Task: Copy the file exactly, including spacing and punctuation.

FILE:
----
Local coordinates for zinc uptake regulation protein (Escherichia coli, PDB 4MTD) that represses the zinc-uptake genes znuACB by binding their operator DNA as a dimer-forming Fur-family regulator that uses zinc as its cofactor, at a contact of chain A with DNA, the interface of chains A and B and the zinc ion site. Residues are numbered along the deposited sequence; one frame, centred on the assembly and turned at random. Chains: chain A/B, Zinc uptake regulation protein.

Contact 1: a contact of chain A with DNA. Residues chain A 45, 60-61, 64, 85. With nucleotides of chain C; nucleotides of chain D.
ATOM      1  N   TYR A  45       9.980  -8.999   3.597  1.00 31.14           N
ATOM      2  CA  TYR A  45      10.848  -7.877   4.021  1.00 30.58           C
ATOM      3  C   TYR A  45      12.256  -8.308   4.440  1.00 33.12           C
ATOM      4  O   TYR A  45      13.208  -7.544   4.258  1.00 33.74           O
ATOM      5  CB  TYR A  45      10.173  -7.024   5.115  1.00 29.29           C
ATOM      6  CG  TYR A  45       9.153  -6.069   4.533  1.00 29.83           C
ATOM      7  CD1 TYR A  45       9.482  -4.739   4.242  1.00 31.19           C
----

Local coordinates for zinc uptake regulation protein (Escherichia coli, PDB 4MTD) that represses the zinc-uptake genes znuACB by binding their operator DNA as a dimer-forming Fur-family regulator that uses zinc as its cofactor, at a contact of chain A with DNA, the interface of chains A and B and the zinc ion site. Residues are numbered along the deposited sequence; one frame, centred on the assembly and turned at random. Chains: chain A/B, Zinc uptake regulation protein.

Contact 1: a contact of chain A with DNA. Residues chain A 45, 60-61, 64, 85. With nucleotides of chain C; nucleotides of chain D.
ATOM      1  N   TYR A  45       9.980  -8.999   3.597  1.00 31.14           N
ATOM      2  CA  TYR A  45      10.848  -7.877   4.021  1.00 30.58           C
ATOM      3  C   TYR A  45      12.256  -8.308   4.440  1.00 33.12           C
ATOM      4  O   TYR A  45      13.208  -7.544   4.258  1.00 33.74           O
ATOM      5  CB  TYR A  45      10.173  -7.024   5.115  1.00 29.29           C
ATOM      6  CG  TYR A  45       9.153  -6.069   4.533  1.00 29.83           C
ATOM      7  CD1 TYR A  45       9.482  -4.739   4.242  1.00 31.19           C